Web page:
My point being, what if i want the PARENT file to have control over the CHILDREN files Groups, Wall Types, Elements, Families, etc? One of Revit's selling points over ArchiCAD (to me, when i started) was that once an object is LOADED, its IN the model. It doesn't HAVE to reference the library. This is great, as libraries move, and old models were getting KILLED back when i used archiCAD. But.... But what if i WANT it to reference a library, a la the parent file?

At the risk of being taboo, i always want to imagine my Wall Type Dialogue is an AutoCAD Layer Manager. My list of walls native to this project on top, then underneath it, the list of Wall Types from the PARENT project. So if i draw with a wall type from the parent project, and it gets edited in the parent project, it edits in the Child project. Now, obviously there are hardships there: Warnings generated sporadically when elements join/overlap/whatever, but cest la vie, yes? Organize the project team! And what happens if someone purges it from the Parent? Maybe it the Parent has Children, purge gets more complex, i don't know. But i can DEFINITELY see a desire for this in all things type cataloged. We already know such types can be read, as an element in a linked file can be selected and have its properties listed in a project.

Also, don't we already KIND OF get this with Shared Families? Nest a shared family in to a family, then load it in to a project; edit and repeat... And it WARNS you: The families are different. Which should i use? If it would do that with wall types, materials, and elements, Revit would be unstoppable, scale wise. I mention materials and elements, because the Material tags have been killing my inner child.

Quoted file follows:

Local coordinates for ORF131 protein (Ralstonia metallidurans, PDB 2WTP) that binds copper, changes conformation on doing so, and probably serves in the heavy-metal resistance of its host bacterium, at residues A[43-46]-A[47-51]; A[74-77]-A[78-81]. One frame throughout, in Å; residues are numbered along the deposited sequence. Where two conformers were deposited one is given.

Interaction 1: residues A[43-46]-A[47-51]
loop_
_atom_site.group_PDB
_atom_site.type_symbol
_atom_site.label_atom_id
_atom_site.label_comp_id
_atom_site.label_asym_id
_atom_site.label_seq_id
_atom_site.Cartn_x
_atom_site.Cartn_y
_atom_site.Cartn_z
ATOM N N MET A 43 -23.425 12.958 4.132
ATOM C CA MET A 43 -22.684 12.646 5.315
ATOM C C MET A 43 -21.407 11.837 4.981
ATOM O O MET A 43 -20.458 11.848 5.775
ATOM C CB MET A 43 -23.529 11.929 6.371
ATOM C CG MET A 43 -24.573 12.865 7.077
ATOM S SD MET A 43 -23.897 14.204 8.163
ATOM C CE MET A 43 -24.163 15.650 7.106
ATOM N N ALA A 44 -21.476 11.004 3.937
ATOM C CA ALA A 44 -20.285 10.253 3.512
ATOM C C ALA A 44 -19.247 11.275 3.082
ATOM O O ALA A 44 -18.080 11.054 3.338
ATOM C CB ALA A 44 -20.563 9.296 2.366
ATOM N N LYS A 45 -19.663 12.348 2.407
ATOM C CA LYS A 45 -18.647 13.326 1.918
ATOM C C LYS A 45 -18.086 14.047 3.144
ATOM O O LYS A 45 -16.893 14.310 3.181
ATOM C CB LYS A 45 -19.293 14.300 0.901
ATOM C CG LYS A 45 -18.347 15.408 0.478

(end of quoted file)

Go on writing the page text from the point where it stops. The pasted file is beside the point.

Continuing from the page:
I respect their right to not be tied to one another, but they don't respect my right to WANT them to be, haha. Granted, I'll only have to type "STANDING SEAM MTL ROOF" once in every model... But then if i want to change that note, i need to change it SEVEN times. Hmm... Parent/Child would handle this.

And on that subject... I have to believe its getting close. Sheets and RVT link locations already show up in the drawing list... But view annotations and views themselves wont come across for reasons of possible mis-coordination. BUT, this gives me hope that one or two iterations away, its going to be there.
There are more improvements, and more things i want to see pushed further... Ala tagging, Rooms/Areas, and all that those things imply. This was the first layer of the cake though.